Leading fresh water macroeconomists include Robert Lucas, Ed Prescott Thomas Sargent, Lars Hansen, John Cochrane, Larry Jones, Robert Barro (mostly), and Kevin Murphy (usually). Leading salt water economists include Paul Samuelson, Edmund Malinvaud, Jacques Dreze, Joseph Stiglitz, Robert Solow, Paul Krugman, Andrei Shliefer, Olivier Blanchard, George Akerlof, Robert Hall, Ben Bernankle, N. Gregory Mankiw, Christina Romer, David Romer and, and Lawrence Summers. Brad DeLong is also a salt water economist and he is very very smart, but last I knew, he was a little too far out there to be really a member of the economists club. I can’t classify Paul Romer.
Notably all of the above have made important contributions to fields other than macroeconomics.
In the US there is a strong correlation between Fresh and Salt and Right and Left. The correlation is not perfect: I understand that Hansen and Sargent are politically left of center. Hall is far right politically, Mankiw is right of center. and I must admit that I have no clue about Bernanke (who I have never actually, you know, seen in the flesh).
An important discrimminant is opinions of John Maynard Keynes. Fresh water macroeconomists generally seem to think that he was not a competent economist. Salt water macroeconomists claim (often implausibly) to be in some way his intellectual followers. Barro for example clearly doesn’t remember what is written in “The General Theory of Employment Interest and Money.” Mankiw, in contrast, advised the students in his macro class (including me) to read it again and again searching for insights.
Interestingly, the fresh water macroeconomists are certain that salt water macro is discredited along the lines of the Ptolomaic model or the Phlogiston hypothesis. For a while they called their models “Modern Business Cycle Theory” stating that all incompatible models were obsolete. In the current debate many have considered it sufficient to say that arguments for the stimulus are nonsense (e.g. Cochrane). The surprisingly low quality of contributions to the debate from the vicinity of Great Lakes has a lot to do with the fact that Fresh Water macroeconomists haven’t thought about fiscal stimulus in decades and sincerely believe that it is an obviously invalid proposal so obvious arguments against it might be valid.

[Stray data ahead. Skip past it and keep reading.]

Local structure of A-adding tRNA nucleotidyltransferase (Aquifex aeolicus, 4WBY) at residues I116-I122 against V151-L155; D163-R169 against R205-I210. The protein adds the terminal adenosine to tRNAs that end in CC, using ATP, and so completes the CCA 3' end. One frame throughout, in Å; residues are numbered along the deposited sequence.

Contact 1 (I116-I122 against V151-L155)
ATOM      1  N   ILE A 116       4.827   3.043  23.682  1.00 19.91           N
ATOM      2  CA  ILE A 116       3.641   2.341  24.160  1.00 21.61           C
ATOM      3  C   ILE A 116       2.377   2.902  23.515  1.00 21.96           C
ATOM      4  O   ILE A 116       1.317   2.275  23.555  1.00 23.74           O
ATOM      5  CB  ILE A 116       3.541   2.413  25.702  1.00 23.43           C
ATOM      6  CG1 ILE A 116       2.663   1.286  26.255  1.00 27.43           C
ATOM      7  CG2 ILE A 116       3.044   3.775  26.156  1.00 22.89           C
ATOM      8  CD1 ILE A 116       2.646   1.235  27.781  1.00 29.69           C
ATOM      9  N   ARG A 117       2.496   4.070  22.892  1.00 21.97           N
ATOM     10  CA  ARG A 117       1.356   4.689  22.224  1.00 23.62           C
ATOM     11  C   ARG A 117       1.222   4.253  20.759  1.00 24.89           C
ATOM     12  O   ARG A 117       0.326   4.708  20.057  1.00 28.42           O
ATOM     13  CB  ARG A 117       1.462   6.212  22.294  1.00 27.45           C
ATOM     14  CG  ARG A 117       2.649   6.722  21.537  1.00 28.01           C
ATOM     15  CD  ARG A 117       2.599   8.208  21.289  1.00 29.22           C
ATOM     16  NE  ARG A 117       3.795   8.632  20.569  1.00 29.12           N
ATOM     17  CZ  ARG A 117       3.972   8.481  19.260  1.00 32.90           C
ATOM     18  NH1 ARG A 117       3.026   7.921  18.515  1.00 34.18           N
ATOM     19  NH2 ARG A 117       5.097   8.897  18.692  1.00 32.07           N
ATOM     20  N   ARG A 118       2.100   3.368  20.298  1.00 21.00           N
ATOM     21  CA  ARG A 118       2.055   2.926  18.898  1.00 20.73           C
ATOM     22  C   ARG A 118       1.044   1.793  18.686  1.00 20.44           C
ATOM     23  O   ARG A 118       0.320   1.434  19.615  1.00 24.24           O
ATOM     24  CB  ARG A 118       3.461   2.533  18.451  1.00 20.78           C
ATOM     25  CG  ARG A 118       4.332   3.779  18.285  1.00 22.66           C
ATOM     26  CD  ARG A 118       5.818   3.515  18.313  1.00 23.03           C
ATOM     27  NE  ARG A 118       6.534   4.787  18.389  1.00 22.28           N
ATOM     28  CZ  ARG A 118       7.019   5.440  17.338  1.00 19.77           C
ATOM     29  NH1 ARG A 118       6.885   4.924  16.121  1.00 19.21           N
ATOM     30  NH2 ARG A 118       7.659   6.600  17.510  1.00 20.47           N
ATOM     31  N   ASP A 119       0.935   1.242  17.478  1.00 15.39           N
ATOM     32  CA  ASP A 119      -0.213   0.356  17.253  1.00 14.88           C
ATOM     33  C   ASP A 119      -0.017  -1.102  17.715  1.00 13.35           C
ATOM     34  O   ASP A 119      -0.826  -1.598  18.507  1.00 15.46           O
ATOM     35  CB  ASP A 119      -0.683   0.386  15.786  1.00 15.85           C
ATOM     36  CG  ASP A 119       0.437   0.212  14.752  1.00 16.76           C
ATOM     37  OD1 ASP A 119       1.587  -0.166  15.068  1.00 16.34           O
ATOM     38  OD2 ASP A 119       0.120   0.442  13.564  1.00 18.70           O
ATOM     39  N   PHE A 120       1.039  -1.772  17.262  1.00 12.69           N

Even more interesting, Fresh water macroeconomists do not claim that their models have not been refuted by the data. Rather they note that all models are, by definition, false. They do test hypotheses from time to time, but don’t explain what the point is. As far as I can understand, they claim that a model *can* be both false and useful and, therefore, their models *are* useful.
The dominant strain of macroeconomics has been DSGE models and they include models of expectations formation. The Central Banks, which pick up the most recent graduates in macro, use Dynamic Stochastic General Equilibrium models.
There are not any old Keynesians left - IS-LM is not a widely used model. You do get the neo Keynesians, but that's taking the REH language and tools and using it against them - menu costs, etc. That's the Saltwater School.